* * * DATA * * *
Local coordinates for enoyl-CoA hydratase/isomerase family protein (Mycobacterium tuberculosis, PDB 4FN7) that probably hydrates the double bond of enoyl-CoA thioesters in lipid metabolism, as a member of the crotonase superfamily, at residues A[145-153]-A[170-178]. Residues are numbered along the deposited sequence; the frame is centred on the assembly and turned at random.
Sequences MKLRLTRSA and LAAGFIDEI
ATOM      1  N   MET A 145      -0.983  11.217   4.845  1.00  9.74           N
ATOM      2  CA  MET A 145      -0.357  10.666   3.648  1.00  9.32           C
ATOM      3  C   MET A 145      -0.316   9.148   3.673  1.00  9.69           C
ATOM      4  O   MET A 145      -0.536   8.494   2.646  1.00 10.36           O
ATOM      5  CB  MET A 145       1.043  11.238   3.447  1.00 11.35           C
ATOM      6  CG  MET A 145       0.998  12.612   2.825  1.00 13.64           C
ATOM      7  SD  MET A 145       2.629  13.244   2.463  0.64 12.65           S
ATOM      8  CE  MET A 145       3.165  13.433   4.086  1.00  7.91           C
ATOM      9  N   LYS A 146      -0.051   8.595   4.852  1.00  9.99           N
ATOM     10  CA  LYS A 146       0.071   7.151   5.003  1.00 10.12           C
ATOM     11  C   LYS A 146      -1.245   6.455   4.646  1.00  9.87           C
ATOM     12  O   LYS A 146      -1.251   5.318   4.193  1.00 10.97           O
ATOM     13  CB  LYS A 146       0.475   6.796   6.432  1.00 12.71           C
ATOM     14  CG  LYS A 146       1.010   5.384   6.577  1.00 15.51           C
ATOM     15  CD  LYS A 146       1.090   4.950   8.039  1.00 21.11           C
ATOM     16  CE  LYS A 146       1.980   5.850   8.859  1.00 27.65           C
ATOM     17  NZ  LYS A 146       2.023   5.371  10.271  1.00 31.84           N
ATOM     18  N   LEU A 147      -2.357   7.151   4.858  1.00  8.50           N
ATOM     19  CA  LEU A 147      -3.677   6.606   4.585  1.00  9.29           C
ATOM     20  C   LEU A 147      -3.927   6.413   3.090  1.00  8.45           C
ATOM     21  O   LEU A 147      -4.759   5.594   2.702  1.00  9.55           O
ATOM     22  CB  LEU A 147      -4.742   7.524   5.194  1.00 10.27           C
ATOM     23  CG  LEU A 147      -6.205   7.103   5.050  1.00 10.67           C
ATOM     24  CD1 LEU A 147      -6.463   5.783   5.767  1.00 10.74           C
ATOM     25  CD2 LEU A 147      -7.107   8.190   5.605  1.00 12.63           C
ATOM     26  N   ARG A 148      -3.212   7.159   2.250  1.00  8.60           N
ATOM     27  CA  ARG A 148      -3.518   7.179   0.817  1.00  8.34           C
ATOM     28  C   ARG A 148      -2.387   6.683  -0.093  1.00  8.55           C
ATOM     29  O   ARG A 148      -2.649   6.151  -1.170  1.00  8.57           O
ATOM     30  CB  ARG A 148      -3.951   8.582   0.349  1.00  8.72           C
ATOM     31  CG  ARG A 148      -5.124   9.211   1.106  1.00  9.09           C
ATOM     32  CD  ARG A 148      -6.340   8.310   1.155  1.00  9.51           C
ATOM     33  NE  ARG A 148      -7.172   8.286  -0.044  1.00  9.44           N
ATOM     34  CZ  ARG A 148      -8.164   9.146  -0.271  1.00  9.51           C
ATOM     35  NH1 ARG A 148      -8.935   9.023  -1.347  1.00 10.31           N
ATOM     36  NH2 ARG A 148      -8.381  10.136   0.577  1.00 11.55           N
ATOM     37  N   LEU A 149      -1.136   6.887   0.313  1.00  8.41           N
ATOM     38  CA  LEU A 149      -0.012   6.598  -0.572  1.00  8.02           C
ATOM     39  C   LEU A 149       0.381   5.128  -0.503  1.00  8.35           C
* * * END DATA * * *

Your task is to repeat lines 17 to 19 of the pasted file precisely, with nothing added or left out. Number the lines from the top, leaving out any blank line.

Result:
ATOM     15  CD  LYS A 146       1.090   4.950   8.039  1.00 21.11           C
ATOM     16  CE  LYS A 146       1.980   5.850   8.859  1.00 27.65           C
ATOM     17  NZ  LYS A 146       2.023   5.371  10.271  1.00 31.84           N